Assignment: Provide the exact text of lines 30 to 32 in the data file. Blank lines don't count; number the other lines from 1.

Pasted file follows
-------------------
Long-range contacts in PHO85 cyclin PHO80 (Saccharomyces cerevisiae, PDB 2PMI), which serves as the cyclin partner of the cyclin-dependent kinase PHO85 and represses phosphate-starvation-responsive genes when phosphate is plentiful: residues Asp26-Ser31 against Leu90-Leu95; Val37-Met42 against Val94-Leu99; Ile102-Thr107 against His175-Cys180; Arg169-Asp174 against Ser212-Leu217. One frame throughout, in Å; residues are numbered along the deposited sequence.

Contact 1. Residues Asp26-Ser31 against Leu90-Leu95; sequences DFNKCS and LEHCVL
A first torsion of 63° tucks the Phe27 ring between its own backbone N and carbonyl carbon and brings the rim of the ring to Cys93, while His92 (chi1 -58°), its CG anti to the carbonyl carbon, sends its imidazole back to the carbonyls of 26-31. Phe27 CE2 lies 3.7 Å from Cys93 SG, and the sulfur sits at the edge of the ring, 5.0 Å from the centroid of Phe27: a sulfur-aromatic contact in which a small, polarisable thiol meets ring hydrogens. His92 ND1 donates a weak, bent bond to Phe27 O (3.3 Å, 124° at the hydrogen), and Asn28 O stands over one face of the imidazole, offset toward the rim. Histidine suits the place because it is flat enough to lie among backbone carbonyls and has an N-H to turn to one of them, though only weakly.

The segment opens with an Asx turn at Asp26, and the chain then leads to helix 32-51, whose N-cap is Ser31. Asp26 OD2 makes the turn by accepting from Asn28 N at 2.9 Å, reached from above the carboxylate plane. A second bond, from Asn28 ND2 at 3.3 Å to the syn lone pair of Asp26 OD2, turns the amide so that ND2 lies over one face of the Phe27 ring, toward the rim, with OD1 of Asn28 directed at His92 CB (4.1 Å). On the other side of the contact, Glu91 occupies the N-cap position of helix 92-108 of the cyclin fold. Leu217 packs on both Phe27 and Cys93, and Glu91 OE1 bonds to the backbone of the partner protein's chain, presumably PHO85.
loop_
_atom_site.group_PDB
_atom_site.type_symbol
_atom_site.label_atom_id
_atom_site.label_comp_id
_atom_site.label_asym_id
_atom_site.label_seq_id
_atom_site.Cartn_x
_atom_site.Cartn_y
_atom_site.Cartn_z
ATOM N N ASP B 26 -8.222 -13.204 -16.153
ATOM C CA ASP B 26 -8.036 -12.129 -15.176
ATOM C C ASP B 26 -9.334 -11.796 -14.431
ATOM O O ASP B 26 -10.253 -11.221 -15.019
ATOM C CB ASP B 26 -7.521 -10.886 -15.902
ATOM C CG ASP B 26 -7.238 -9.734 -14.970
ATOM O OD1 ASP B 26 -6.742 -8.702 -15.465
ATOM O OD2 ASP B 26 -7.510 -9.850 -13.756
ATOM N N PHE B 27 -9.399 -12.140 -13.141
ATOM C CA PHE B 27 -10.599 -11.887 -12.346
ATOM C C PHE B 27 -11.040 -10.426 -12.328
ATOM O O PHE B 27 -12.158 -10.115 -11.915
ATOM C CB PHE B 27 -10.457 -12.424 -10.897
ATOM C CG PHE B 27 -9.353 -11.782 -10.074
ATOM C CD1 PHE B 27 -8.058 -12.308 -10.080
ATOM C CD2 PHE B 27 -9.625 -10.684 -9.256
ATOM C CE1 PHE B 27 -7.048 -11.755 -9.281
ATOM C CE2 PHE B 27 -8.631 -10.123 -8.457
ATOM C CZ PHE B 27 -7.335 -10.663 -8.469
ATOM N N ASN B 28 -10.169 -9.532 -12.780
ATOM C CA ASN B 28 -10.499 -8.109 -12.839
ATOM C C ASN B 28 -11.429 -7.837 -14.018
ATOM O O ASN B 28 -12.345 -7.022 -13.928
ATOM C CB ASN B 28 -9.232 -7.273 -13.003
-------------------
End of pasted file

ATOM C CD2 PHE B 27 -9.625 -10.684 -9.256
ATOM C CE1 PHE B 27 -7.048 -11.755 -9.281
ATOM C CE2 PHE B 27 -8.631 -10.123 -8.457